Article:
While the BLS projections cover eight years or so, layoffs, particularly in the tech industry, have recently generated headlines. 

Sam Kuhn, economic data analyst at Appcast, attributes tech companies’ short-term restructuring in part to the effect of interest rate increases on tech company valuations.

But “while the current job market for tech jobs may seem gloomy, I would focus on long vs. short trends in the labor market and try to make a more data-driven choice about your future career,” says Kuhn. 

For instance, despite layoffs, the information industry has gained 435,000 jobs since April 2020, Kuhn notes. 

“The long term trend is that labor demand for tech skills like programming, math, and statistics will only grow,” he adds. “The current job market may seem tumultuous, but the long-term outcomes for many of these careers seem promising.”

How to Get an In-Demand Job in a Tough Market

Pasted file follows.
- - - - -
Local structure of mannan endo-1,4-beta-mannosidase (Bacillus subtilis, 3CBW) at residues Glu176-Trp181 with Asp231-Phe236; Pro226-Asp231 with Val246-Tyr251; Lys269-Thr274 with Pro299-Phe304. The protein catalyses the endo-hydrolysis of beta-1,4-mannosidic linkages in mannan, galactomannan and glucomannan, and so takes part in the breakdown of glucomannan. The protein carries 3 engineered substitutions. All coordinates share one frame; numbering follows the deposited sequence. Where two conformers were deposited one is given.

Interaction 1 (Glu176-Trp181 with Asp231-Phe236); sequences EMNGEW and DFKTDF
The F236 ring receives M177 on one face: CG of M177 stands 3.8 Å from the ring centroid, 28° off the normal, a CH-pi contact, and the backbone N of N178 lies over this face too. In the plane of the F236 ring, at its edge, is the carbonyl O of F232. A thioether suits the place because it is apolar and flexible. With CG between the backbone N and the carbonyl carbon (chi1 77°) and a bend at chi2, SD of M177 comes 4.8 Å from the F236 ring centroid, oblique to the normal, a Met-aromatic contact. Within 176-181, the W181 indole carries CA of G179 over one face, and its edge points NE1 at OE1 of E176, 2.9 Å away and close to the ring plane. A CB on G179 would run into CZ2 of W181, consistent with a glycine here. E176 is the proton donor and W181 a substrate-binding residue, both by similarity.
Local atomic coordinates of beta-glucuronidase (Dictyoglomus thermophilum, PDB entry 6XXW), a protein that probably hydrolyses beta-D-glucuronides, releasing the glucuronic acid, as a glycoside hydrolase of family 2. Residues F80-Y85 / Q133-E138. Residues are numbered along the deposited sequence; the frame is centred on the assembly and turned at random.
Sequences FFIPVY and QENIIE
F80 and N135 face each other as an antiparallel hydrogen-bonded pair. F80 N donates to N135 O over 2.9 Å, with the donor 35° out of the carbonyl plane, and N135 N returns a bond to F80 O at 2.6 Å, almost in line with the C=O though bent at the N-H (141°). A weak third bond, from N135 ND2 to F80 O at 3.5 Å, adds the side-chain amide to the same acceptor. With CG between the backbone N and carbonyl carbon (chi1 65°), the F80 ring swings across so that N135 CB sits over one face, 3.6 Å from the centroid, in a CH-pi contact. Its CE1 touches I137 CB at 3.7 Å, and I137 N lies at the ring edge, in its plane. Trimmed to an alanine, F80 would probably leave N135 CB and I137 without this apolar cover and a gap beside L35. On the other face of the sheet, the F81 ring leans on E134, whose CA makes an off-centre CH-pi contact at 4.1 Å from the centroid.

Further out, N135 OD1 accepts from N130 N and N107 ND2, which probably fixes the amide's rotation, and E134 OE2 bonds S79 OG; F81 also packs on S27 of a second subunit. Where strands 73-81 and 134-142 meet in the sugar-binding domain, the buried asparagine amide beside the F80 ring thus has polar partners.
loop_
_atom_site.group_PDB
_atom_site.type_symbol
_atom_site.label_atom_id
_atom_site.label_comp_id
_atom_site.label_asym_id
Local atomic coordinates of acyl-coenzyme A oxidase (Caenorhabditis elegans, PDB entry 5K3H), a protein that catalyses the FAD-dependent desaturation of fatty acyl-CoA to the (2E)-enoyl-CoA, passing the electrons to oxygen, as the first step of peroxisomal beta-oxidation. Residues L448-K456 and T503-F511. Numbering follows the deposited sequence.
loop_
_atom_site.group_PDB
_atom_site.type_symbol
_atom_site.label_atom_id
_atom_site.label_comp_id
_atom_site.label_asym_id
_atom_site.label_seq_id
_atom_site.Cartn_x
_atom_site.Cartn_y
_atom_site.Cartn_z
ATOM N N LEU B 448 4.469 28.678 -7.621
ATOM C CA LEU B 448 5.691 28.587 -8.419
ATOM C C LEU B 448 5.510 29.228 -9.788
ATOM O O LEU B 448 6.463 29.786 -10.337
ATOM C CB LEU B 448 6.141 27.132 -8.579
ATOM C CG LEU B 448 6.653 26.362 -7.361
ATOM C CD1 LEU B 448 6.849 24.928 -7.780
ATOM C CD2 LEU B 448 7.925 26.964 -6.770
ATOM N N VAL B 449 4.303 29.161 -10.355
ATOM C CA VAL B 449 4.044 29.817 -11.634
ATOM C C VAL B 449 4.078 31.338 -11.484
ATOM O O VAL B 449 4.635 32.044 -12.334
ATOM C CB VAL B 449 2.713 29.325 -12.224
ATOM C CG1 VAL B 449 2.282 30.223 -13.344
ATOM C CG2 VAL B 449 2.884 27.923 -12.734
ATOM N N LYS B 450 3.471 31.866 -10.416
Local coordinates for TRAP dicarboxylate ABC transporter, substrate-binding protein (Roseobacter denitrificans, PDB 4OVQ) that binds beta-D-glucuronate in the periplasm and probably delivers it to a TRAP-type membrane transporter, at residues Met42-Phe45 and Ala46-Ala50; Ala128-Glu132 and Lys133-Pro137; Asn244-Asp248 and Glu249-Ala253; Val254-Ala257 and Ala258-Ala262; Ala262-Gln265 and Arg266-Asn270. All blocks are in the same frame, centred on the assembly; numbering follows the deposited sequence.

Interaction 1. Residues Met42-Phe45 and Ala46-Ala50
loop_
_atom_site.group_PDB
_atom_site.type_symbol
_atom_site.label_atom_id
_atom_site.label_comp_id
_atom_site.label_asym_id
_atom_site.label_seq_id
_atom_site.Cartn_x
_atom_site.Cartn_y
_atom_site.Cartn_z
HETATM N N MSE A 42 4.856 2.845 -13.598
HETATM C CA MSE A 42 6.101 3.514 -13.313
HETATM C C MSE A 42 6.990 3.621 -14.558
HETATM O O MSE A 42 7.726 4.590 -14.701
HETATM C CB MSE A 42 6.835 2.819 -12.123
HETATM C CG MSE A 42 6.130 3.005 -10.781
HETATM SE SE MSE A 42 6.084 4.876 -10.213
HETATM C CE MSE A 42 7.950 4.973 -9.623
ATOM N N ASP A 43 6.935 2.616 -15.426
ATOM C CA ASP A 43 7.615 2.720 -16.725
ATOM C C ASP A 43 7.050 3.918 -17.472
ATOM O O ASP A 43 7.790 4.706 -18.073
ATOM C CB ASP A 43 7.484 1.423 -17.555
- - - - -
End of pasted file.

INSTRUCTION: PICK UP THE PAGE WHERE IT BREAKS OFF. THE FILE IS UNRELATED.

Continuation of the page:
Students searching for jobs in tech should consider broadening their search beyond employers like Google and Meta. Smaller companies are still interested in hiring top tech talent, Kuhn says.

You can also consider working in a technical role at a non-tech company. 

“Whether you go into the tech industry is not as important as the need to invest in tech skills, which are going to be more widely used across all industries,” says Liz Wilke, principal economist at Gusto.

Graduating students looking to work in tech should network to make connections at the companies where they’d like to work, she advises. Also, post projects on Github to showcase your skills to potential employers, Wilke says.

Take classes on machine learning and AI, core programming languages, and newer languages while in school, says Chris Murdock, co-founder and chief sourcing officer at IQTalent.